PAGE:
Cyndia Clegg’s essay, “Burning Books as Propaganda in Jacobean England,” might be described as forming part of a fairly general reassessment of the reign of James I (and VI). Once he was universally derided for his attachment to favourites such as Buckingham, and for penning the provocative “On the Divine Right of Kings;” recent historians, however, seem to be portraying a more well-meaning figure. Cyndia Clegg describes a monarch bent on dialogue and tolerance rather than conflict and tyranny. His great ambition was to obtain peace in religion throughout Europe, and at home, he “offered tolerance” [p. 169] to moderate English Catholics and Puritans alike. He personally attended to the question of censorship, and organised public burnings of banned books; yet, “he did so,” claims Cyndia Clegg, “not to control public access to the ideas censored writers expressed, but to attract attention to how distant their ideas were from his own” [p. 183]. Such a relatively enlightened motive suggests that King James placed great confidence in his subjects’ respect for him, as does his refusal to suppress a publication which outrageously libelled him “so as not to give it importance or cause it to be sought” [p. 183].
In the final essay on political censorship, “Andrew Marvell: Living with Censorship,” by Annabel Patterson, we are reminded that writers could frequently get away with virtually anything, despite the ever increasing severity of the law and its application. Marvell, of course, enjoyed some degree of protection as a Member of Parliament, but the suggestion is made that censorship “was the kind of shade in which he peculiarly flourished” [p. 187]. The case of Marvell is typical of this book, which throws up some rather contradictory, or even paradoxical examples with regard to censorship. On the one hand Jonson and Chapman were imprisoned for their work on Eastward Ho, and their “collaborator Marston fled the city” [p. 19], on the other hand we learn that Daniel Featley, a censor working under the Archbishop of Canterbury from 1617 to 1625, considered his duties “to include informal advice to prospective authors as well as the formal process of correcting and licensing manuscripts” [p. 132]. It seems extraordinary that writers were prepared to run the risk of imprisonment—or worse, and their audacity in persisting in their profession seems, from a twenty-first century viewpoint, quite awesome. Meanwhile, authority figures such as Daniel Featley are portrayed as collaborators in the task of publication, anxious to smooth out difficulties and ease the way for even the most potentially controversial works. Part of the problem for the authorities was the amount of work censorship required. In theory, for much of the period under discussion, censorship was carried out by the Bishop of London and the Archbishop of Canterbury and the chaplains they appointed to the task. There was far too much being written and presented for publication for them to deal with, and however systematic censorship might or might not have been, in practice much that was objectionable must have slipped through. Perhaps the one area that all of the authors of this collection would agree on is that political or subversive material was most likely to lead to trouble. Religious, personal, libellous or obscene works was less so.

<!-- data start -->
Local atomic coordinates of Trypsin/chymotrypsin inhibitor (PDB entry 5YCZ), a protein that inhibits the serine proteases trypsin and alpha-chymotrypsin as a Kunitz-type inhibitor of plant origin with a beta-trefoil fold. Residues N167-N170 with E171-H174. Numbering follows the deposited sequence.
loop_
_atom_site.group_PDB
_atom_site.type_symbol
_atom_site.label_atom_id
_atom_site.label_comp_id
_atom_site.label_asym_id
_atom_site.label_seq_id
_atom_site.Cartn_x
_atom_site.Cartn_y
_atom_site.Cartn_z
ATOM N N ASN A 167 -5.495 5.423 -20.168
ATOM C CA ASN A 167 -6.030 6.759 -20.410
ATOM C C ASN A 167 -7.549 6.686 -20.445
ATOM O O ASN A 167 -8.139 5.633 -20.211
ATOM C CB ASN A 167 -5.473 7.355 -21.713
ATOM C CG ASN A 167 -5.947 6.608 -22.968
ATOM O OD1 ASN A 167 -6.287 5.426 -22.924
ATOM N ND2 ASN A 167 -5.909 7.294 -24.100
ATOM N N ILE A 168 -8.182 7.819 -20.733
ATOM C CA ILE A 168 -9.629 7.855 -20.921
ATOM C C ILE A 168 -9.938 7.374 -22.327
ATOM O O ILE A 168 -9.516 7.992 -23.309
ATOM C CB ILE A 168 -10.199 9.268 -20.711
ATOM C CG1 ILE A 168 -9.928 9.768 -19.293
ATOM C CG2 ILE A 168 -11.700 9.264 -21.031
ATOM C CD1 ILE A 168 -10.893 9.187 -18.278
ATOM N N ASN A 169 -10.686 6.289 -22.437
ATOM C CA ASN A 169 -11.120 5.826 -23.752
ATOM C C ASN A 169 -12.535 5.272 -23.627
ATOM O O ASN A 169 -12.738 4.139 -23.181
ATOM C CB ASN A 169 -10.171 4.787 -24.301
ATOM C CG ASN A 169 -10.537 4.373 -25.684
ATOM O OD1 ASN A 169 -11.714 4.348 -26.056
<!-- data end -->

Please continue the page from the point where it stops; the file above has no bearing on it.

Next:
In conclusion, there is much in this collection which is interesting and informative. Its presentation, however, is unhelpful. The addition of a first chapter clearly explaining how and why censorship worked in Renaissance England would be of great use to the less specialist reader and the first three essays on theatrical censorship could be converted quite happily into a single chapter. Since this is not the case, I would advise anyone interested in reading this book to leave the first section to last.